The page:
Assess the Damage and Set Priorities

When you lose your source of income, even if the flow is only temporarily interrupted you still have bills to pay. So, you’ll need to prioritize. Take a hard look at exactly what money you have coming in, and then figure out what you must pay first, rather than looking at all your expenses at once. This helps keep you from becoming overwhelmed.

Essential Living Expenses- Mortgage & Rent

The first thing you have to pay for is a place to live. Whether this involves paying rent or making a mortgage payment, keeping a roof over your head is your first priority. If you can’t make this payment, you need to communicate with your landlord or mortgage lender so you can potentially work out an agreement of some kind. 

Start by studying your lease or mortgage agreement. Maybe you can make a late payment, or work out a plan for paying less over a longer period of time. In any case, communicate your situation and ask for what you need. This gives you a far greater chance at getting a reasonable response than if you simply fail to pay anything–which could result in losing that roof over your head.

Keeping Your Place on The Grid – Utilities, Phone, Internet

The same goes for utilities. If you anticipate problems keeping your utility bills paid, contact the companies immediately to negotiate a payment plan. Here’s a timely USA Today article about how utility, phone, and Internet providers are giving consumers a break during the coronavirus crisis. 

No matter what your specific financial challenges may be, the crucial element is communication. Companies, big and small, are more likely to work with you when you are open and honest about your situation, and show your willingness to pay what you can.

If your landlord, lender, or utility company can’t or won’t be flexible, there are places to get help. You can get grants from organizations such as Catholic Charities, as well as the government. Check out Lavish Green, a portal online that leads to opportunities for procuring grants that help with rent, utilities, and other basic expenses.

Staying Well-Fed

Food is a high-priority item, and there are ways to keep to a food budget manageable, even when your income is low. Preparing meals at home, of course, is the number-one way to keep food expenses under control. Make simple dishes that stretch a long way. Be prepared to serve up leftovers, and learn to like them. Your culinary creativity will come into full bloom. If you don’t know how to cook, or would like to learn more, visit your local library. You’ll be amazed at all the cookbooks that can be yours for the borrowing.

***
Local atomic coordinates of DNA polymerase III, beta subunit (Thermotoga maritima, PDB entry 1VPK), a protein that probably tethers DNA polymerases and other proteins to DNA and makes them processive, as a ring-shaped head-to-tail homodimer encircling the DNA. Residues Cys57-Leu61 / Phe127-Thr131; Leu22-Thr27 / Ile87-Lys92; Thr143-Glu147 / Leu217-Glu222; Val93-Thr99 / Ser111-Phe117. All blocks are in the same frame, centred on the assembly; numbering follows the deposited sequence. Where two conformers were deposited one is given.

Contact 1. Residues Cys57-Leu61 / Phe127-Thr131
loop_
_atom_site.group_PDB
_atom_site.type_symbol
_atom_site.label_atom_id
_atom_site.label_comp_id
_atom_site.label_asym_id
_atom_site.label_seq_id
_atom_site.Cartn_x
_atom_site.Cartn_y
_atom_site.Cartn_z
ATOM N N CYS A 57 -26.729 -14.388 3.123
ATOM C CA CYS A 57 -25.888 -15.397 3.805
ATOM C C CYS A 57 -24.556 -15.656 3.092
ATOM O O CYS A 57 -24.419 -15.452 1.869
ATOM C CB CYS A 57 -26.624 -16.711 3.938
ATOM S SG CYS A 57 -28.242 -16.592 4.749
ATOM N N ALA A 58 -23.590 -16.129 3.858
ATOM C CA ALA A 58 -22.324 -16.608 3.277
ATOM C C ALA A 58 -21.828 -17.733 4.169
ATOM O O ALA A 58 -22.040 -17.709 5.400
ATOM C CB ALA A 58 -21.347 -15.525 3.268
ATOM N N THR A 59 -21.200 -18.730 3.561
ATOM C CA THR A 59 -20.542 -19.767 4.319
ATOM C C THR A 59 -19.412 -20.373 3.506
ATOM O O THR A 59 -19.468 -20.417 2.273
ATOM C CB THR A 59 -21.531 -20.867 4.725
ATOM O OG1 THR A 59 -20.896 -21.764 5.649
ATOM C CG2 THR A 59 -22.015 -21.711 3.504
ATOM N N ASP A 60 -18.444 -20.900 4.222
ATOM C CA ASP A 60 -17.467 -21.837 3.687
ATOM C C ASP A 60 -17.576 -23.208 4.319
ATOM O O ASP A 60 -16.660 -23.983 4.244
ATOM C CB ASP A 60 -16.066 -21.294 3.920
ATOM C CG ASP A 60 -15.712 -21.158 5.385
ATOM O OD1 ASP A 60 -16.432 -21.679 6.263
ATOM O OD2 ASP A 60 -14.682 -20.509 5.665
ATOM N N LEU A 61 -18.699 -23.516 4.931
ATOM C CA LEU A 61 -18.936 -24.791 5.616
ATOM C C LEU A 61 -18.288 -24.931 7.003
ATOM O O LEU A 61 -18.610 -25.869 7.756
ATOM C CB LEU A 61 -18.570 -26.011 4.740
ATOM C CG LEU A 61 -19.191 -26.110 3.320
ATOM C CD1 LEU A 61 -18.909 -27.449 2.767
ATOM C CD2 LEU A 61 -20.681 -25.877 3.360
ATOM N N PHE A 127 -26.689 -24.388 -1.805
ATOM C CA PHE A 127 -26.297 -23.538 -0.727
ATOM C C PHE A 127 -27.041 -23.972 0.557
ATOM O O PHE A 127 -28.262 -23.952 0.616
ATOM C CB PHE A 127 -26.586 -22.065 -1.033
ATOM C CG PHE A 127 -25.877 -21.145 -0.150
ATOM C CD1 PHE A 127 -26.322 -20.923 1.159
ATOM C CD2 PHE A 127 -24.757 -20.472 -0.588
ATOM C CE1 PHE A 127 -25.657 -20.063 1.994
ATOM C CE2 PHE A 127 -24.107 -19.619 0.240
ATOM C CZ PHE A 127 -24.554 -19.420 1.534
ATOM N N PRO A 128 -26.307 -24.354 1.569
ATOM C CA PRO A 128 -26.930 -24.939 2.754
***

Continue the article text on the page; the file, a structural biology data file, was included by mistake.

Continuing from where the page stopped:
Good nutrition is crucial, because you want to keep your immune system strong and your mind nimble as the environment becomes increasingly uncertain. Make sure you’re eating enough and getting solid protein, despite the need to conserve your financial resources. Consider canned tuna, beans, and other meats and vegetables as cheap-but-practical staples that are easy to prepare.

If you are simply too short of money to buy food, you do not need to go hungry. Visit a local food bank, where you can get basic food staples at no cost. They are usually sponsored by charitable organizations, or they might receive grants from various levels of government.

Another option is the Supplemental Nutrition Assistance Program (SNAP), which was formerly known as food stamps. Along with the new name came a simpler, more private way of redeeming SNAP benefits: a debit card that looks just like any other kind of plastic you’d use to pay for groceries. Visit this website to find out more about the SNAP program, including eligibility requirements. But don’t put it off–apply as soon as you know your income will be interrupted. That way, you’ll be able to receive help before you run out of the food you have on hand.

Keeping Your Car

Reduced income can definitely affect your ability to make car payments. Similar to mortgage payments and rent, you may be able to negotiate for lower payments, or even skip them for a short period of time–and as a rideshare driver, you’ll want to take care of this as soon as possible. 

While most companies allow you to miss three payments before they start the repossession ball rolling, you don’t want to take any chances with losing your means of transportation–and livelihood. Save yourself a panic situation by taking care of this sooner, rather than later. 

It might also comfort you to know that as the coronavirus crisis continues to expand, auto companies are taking action to alleviate pressure from those of us who depend on our cars and are unable to handle loan payments at this time.

Ford, Nissan, GM, and Toyota said they’ll provide payment relief options such as deferred payments and extensions to people who have been affected by the virus. All these companies joined Hyundai in delaying payments on new cars. Hyundai also said it would provide up to six months of payment relief for customers who lose their jobs.

Even if you hear about your car loan company offering these relief measures, remember that you must communicate with them to let them know you need their assistance. Also, they’re awarding this support on a case-by-case basis, so your credit rating is going to be an important factor in whether you’ll get them to help you out.

The Credit Card Conundrum

Like other types of creditors, credit card companies will treat you better if you (A) communicate with them, and (B) at least try to pay something on your bill, rather than nothing at all. You must do this carefully, though, and get their consent to an alternate arrangement.